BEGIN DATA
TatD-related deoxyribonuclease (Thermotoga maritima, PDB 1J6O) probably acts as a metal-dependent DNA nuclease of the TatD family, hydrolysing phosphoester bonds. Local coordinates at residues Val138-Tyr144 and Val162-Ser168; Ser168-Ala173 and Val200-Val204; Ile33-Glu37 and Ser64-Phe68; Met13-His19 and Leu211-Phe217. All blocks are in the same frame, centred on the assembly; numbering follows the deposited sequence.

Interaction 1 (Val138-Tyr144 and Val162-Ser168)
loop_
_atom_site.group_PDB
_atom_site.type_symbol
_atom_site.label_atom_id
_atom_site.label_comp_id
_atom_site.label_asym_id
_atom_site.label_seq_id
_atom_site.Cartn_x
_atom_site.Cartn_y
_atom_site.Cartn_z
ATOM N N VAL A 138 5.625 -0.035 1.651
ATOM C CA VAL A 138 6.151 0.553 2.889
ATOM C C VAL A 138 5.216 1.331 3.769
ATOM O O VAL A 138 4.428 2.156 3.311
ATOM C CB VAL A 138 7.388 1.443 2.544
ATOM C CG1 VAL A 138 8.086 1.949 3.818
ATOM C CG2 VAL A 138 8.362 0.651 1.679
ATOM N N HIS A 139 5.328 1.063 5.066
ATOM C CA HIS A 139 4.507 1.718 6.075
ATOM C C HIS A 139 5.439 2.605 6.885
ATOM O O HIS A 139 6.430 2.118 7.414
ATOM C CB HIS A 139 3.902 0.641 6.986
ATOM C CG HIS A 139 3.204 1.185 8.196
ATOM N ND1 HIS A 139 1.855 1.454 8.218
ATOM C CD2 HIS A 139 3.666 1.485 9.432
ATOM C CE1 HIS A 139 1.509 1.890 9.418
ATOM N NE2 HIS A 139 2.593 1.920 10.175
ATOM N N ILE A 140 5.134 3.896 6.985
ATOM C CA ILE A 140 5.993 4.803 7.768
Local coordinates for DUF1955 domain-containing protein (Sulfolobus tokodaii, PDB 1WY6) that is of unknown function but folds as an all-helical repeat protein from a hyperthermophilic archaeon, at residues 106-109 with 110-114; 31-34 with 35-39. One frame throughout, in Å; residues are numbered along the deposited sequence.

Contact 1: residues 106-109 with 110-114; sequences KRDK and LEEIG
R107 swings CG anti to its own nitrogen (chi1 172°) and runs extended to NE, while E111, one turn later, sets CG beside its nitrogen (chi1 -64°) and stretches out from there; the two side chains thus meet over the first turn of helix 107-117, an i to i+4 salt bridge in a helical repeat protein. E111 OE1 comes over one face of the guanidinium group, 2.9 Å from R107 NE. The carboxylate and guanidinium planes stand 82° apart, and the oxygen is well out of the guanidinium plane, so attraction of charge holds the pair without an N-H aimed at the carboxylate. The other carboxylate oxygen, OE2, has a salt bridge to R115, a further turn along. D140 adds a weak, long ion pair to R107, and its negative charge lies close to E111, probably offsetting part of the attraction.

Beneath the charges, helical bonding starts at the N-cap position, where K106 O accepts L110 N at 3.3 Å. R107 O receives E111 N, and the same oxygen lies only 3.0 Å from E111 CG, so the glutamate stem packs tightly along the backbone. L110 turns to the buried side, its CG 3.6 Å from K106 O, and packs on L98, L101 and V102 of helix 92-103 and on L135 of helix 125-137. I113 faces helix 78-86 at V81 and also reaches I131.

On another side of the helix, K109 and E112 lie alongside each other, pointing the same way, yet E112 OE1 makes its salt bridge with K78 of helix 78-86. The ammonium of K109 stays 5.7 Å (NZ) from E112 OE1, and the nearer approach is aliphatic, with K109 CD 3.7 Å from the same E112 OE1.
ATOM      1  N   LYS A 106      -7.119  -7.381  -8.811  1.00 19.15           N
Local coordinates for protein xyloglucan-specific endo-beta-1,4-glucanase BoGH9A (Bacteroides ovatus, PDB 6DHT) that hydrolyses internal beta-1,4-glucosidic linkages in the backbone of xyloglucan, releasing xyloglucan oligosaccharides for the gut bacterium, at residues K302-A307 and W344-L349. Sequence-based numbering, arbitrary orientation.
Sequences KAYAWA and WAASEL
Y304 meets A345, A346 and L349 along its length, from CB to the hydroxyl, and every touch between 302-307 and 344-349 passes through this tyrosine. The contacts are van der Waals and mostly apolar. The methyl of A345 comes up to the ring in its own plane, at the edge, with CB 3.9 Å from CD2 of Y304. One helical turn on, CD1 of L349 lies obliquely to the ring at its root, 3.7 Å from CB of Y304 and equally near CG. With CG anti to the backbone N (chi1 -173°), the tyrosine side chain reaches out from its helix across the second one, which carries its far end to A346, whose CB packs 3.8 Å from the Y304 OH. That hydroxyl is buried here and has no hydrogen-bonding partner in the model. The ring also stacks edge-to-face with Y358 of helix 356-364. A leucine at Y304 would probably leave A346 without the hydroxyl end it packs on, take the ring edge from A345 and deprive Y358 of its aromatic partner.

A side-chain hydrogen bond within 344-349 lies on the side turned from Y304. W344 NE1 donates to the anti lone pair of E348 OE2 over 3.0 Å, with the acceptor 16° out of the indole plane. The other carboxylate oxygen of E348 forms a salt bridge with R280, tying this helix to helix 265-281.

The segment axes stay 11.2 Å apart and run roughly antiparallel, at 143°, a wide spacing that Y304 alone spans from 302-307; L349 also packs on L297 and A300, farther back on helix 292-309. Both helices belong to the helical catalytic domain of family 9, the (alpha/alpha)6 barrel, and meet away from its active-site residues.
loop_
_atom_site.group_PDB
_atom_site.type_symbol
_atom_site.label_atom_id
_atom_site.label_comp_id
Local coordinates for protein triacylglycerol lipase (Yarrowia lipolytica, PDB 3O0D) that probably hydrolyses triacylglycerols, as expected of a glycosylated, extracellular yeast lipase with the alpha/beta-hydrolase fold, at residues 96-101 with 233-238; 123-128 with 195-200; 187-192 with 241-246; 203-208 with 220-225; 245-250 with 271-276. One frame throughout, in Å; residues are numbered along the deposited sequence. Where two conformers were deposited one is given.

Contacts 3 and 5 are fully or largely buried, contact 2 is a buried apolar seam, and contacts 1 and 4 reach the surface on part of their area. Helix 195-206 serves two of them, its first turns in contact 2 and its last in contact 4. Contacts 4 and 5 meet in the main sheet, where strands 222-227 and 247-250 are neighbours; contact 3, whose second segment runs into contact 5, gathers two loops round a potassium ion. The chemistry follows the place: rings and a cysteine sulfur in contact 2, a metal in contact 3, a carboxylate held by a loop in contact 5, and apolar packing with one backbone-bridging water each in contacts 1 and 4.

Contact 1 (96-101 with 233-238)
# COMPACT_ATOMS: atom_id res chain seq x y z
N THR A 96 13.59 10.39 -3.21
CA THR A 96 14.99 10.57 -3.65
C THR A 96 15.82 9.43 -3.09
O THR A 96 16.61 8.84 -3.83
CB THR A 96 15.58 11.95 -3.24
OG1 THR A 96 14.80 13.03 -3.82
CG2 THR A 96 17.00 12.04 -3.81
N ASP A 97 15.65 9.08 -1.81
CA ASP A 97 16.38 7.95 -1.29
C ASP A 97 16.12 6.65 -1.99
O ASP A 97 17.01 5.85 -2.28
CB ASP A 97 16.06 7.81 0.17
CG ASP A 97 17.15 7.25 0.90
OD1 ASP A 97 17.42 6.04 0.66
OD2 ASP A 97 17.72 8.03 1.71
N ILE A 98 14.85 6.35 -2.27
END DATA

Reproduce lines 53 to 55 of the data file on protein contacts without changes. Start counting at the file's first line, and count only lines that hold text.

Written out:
CA THR A 96 14.99 10.57 -3.65
C THR A 96 15.82 9.43 -3.09
O THR A 96 16.61 8.84 -3.83